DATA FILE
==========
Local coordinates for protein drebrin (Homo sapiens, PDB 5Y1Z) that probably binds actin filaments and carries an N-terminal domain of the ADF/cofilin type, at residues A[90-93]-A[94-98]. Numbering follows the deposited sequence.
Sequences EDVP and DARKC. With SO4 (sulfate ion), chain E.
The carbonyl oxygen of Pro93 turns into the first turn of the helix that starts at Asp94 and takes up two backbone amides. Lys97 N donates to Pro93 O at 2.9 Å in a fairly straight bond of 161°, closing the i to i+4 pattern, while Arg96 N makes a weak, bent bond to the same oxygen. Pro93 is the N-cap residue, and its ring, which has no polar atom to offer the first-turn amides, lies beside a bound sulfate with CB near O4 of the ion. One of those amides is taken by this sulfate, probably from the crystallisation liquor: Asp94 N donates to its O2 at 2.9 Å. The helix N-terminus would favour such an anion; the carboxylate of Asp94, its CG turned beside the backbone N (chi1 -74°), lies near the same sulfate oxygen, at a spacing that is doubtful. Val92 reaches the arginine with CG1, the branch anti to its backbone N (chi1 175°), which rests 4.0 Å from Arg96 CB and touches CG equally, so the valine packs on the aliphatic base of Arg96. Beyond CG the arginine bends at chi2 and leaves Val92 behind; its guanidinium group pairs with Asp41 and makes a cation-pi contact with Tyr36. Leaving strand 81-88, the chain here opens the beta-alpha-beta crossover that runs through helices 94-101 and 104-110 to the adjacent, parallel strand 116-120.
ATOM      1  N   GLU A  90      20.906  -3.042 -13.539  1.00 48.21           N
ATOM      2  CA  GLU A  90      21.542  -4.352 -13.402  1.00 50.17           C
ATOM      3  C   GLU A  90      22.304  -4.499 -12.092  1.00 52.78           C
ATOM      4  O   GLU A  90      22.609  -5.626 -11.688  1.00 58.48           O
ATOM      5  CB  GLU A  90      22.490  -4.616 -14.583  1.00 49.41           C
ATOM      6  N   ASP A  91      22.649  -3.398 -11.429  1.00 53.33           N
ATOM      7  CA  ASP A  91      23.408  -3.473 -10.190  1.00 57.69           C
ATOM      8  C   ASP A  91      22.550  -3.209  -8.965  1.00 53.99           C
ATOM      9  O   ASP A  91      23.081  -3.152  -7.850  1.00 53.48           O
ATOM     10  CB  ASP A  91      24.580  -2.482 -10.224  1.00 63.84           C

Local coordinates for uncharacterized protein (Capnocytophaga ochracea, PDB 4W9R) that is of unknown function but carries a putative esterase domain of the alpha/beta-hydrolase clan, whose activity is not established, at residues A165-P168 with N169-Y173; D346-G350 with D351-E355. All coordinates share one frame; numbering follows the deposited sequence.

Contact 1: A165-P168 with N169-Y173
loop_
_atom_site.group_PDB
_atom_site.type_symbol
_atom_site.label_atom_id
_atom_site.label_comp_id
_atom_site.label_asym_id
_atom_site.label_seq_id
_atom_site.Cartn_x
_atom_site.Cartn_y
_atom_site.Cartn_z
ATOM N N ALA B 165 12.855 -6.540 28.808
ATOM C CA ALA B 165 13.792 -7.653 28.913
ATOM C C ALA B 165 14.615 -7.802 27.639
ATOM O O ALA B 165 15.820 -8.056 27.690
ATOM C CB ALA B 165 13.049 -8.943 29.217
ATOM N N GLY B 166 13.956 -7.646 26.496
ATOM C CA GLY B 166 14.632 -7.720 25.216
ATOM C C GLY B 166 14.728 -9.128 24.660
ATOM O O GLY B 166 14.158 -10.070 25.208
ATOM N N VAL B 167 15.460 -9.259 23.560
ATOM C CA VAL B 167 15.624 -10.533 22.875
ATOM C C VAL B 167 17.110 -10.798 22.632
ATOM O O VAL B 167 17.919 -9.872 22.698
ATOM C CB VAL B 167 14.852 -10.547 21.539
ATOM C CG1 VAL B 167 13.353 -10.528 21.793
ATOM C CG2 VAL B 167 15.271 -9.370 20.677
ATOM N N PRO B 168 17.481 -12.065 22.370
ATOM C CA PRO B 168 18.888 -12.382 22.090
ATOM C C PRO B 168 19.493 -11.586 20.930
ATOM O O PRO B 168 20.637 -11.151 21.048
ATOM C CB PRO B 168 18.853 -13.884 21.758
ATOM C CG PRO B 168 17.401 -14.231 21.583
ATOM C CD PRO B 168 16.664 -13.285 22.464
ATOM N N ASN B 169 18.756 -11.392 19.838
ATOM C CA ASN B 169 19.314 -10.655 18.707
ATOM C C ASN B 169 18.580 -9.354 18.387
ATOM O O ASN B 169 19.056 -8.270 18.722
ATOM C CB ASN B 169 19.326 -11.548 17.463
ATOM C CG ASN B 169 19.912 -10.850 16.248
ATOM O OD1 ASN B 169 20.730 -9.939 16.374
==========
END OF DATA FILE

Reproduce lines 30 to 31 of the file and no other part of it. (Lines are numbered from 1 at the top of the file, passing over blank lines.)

ATOM C CB ALA B 165 13.049 -8.943 29.217
ATOM N N GLY B 166 13.956 -7.646 26.496